Tribunal hears Dundalk factory claim
A Government funded factory in Dundalk may have been the source of printed circuit boards used in bombs in the UK, the Smithwick Tribunal has been told.
Chris Ryder a Northern security journalist and author told the tribunal that British security services were deeply frustrated by a lack of commitment on the part of the Southern authorities to deal with the IRA in the 1970s and early 1980s.
He said security sources in Scotland Yard in London had particularly expressed frustration over a factory owned by Mr James McCann in Dundalk which he was told "was of interest because of possible links with manufacturing bomb-making equipment used in London and Northern Ireland".
He said the factory made gaming machines and had been supported by the IDA. But he said security services in the UK told him circuit boards manufactured for the gaming machines may have been used as timers in bombs. He said that following an article he wrote in the Sunday Times revealing the British security services' concern about the factory, funding was pulled by the IDA.
Mr Ryder also said the UK authorities had expressed concerned that gelignite stolen from a factory at Enfield in Co Meath was repeatedly identified as a component in bombs.
What was seen as Irish Government resistance to extradition was a further source of frustration, as was an alleged refusal by the Irish to have joint Border posts manned by Irish and British army personnel.
He said relations between police forces North and South were such that many RUC officers frequently told him they would not trust many of the gardaí in stations south of the Border. He also claimed to have been told by a senior garda and RUC officers that leaks to paramilitaries from the gardai were a problem.
Mr Ryder told counsel for the tribunal Fintan Valentine he had heard the name of Det Sgt Owen Corrigan of Dundalk garda station being used in the context of someone who was not to be trusted. He said he met Mr Corrigan once, possibly in the mid-1970s in the La Mon hotel in Belfast when Mr Corrigan was in the company of RUC officers. He said at the meeting Mr Corrigan offered to give him information which could be useful for newspaper articles, but wanted to be paid. He said it was the first and last time he had been asked for money by a police officer.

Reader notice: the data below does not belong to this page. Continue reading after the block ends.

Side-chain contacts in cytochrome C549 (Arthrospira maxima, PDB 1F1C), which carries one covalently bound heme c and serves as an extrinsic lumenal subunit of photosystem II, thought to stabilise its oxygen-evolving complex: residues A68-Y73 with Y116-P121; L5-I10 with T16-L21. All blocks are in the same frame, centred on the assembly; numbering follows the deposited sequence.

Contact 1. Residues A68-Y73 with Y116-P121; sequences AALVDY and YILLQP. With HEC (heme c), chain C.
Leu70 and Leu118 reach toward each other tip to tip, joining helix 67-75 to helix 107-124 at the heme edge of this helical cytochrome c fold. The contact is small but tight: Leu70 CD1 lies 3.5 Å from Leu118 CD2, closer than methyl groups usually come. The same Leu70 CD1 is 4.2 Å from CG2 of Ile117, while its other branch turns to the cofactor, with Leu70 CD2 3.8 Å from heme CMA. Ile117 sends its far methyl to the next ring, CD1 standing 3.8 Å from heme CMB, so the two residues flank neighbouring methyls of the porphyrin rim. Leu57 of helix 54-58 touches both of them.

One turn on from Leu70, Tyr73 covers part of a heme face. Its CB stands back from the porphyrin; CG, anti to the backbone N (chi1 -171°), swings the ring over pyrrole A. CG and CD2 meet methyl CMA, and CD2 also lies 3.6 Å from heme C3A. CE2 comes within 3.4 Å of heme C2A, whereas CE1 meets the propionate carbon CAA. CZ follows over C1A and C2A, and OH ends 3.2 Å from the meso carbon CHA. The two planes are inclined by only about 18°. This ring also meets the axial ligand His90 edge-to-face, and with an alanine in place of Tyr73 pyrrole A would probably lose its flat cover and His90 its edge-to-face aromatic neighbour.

The Smithwick Tribunal is inquiring into suggestions or Garda-IRA collusion in the assassination of two RUC officers in south Armagh in 1989. Chief supt Harry Breen and supt Bob Buchanan were killed in an IRA ambush minutes after leaving a meeting in Dundalk Garda Station.
At the start of Mr Ryder's evidence this morning, Mr Valentine told Judge Peter Smithwick two aspects of Mr Ryder's evidence would not be heard today. He said arrangements were being made to bring him back to give further evidence on another day.
Earlier, the leader Northern Ireland's Traditional Unionist Voice party Jim Allister said he planned to attend at the Smithwick Tribunal today "to listen to what is anticipated as significant evidence in the inquiry into IRA/Garda collusion".
The tribunal which is investigating suggestions of Garda collusion with the IRA in the killing of two RUC officers in 1989, has not publicly stated which witnesses are due to give evidence today.Mr Allister was travelling this morning and could not be contacted. Earlier this year he said of the Smithwick Tribunal: "Getting the truth on this issue is an imperative. It must not be compromised," he said in a statement.
"The murder of Harry Breen and Tom Buchanan has always raised deep suspicions of sinister collusion between the IRA and Garda officers in Dundalk station, with suggestions that one officer in particular was on the payroll of the IRA.
"The timing of the deaths raised their own suspicions in that a possible cross-border operation against [a known republican] was said to be linked to the series of visits by senior RUC personnel across the border. The identity of those on the IRA killing gang also carries its own intrigue."